Key determinants for successful wealth management strategy Focus on providing a comprehensive wealth management offering to the UHNW and HNW segments; create products packaged around the advisory relationship. Develop a comprehensive strategy for capturing intergenerational wealth transfer.

Traditional wealth management provider

Expanded wealth management provider

How will you differentiate your offering in an increasingly crowded market? How will you defend current profit margins against the competition? What is your strategy for filling your business pipeline? Your customer base is increasingly diverse; how will you serve it best? Who will you recruit to serve your customers? How will you retain the talent you do find? What is your current process for retaining assets passed on to next generations?

What is your strategy for profitability in down market segments? Will you build or buy the technology platform necessary to serve down market

Build a comprehensive solution for traditional, affluent and young affluent segments; create offerings packaged around


clients? Your customer base is increasingly diverse; how will you serve it best? Who will you recruit to serve your customers? How will you retain the talent you do find? 1If you are already serving the wealthiest segments, how can you protect your brands strength as you move down market? What is your strategy for forming partnerships with primary advisors? Are you designing innovative products targeted to specific segments? Will your firm compete on scale or through product differentiation? How will you encourage advisors to sell your products?

the advisory relationship. Take a segmentspecific approach to wealth management: UHNW/HNW: personal touch. 1) Affluent: personal touch + technology. 2) Young affluent: Use technology as primary interface to 3) provide highquality advice. Develop new and innovative products that address segmentspecific needs in one or two areas; products should also be advisor friendly. Shift the corporate mindset to that of a solution provider that packages advice around products (if competing on value added services).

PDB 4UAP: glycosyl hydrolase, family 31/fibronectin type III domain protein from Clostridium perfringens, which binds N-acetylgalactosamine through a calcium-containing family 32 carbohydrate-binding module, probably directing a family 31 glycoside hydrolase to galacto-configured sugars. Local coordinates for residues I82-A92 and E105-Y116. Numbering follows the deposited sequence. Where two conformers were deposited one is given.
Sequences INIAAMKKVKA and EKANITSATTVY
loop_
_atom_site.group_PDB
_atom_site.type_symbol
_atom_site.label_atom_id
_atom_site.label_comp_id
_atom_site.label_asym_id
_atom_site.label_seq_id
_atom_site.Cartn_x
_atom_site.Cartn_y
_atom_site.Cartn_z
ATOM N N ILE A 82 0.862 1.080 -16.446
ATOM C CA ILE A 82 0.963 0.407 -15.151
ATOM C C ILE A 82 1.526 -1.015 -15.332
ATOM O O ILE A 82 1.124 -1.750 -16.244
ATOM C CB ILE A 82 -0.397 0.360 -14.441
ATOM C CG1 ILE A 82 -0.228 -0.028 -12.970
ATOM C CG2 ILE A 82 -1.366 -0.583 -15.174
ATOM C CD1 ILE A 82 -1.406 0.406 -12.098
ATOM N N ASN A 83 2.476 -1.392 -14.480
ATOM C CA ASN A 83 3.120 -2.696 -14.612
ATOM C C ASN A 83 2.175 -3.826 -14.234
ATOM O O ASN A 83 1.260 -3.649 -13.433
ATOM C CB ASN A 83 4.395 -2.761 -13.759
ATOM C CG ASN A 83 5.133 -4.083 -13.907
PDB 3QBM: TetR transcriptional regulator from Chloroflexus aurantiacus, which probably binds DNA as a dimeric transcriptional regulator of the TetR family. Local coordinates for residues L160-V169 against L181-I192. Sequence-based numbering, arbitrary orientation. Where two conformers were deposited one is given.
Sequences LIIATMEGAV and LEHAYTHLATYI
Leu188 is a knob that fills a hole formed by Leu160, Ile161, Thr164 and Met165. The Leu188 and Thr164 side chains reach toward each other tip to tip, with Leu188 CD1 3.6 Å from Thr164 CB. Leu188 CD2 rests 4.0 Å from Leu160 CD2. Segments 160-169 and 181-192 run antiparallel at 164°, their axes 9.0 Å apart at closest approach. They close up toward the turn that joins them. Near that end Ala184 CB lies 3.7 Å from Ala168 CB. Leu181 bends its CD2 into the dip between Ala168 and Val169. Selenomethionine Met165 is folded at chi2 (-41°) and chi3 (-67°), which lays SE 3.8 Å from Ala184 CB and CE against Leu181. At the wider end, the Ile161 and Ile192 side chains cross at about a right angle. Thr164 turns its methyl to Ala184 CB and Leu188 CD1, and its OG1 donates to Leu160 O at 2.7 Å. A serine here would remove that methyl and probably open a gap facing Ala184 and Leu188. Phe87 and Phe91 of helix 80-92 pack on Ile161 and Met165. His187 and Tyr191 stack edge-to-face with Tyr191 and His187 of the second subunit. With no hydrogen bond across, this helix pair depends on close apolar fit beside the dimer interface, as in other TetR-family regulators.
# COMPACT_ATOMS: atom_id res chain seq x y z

Best-ofbreed manufacturer


As the number of high net worth individuals has continued to rise in the major economies around the world, so has the demand for wealth management services. The private wealth market is a growing one for financial institutions and firms of advisors able to offer wealth management services that meet the demanding requirements of wealthy investors. Increasingly, high net worth individuals look for diversification in their investments to obtain the returns they need to protect and grow their wealth. To draw up the investment strategies their private wealth customers require, wealth management professionals need access to comprehensive coverage of the global financial markets and to the news which affects them. They look for services that enable them to find and filter information quickly and build personalized displays. They also seek purpose-built tools and models to help them analyze instruments, sectors, funds, indices or economic conditions and test the level of risk versus return of proposed investments. To perform, wealth management professionals need advanced portfolio management systems that allow them to analyze their private wealth customers' portfolios, value them in a range of currencies and measure performance. Wealth management professionals want portfolio management systems that automate administrative functions so that they can spend more time developing good relationships with private wealth customers. Effective portfolio management systems enable wealth management professionals to generate customized reports for customers and colleagues. They also give private wealth customers the means to access their own accounts directly so they can view their portfolio valuation, transaction history or cash position. Wealth management professionals need to be able to trade quickly to respond to market conditions. They therefore want portfolio management systems that provide access to order entry functionality and market information from a single interface. They look for functionality that allows them to route orders to multiple venues, so they can achieve best price and execution, and lets them track the progress of their orders. They also want portfolio management systems that enable them to feed order information into in-house systems to facilitate trade management.


Reuters offers a range of products tailored to the needs of wealth management professionals. They provide access, from a single platform, to everything they need to operate effectively and support their private wealth customers.


1.http://www.ml.com/about/press_release/051420012_net_worth_pr.htm 3 www. wikipedia.com 4 Services/PSI Global, 1999. 5 IBM Institute for Business Value analysis.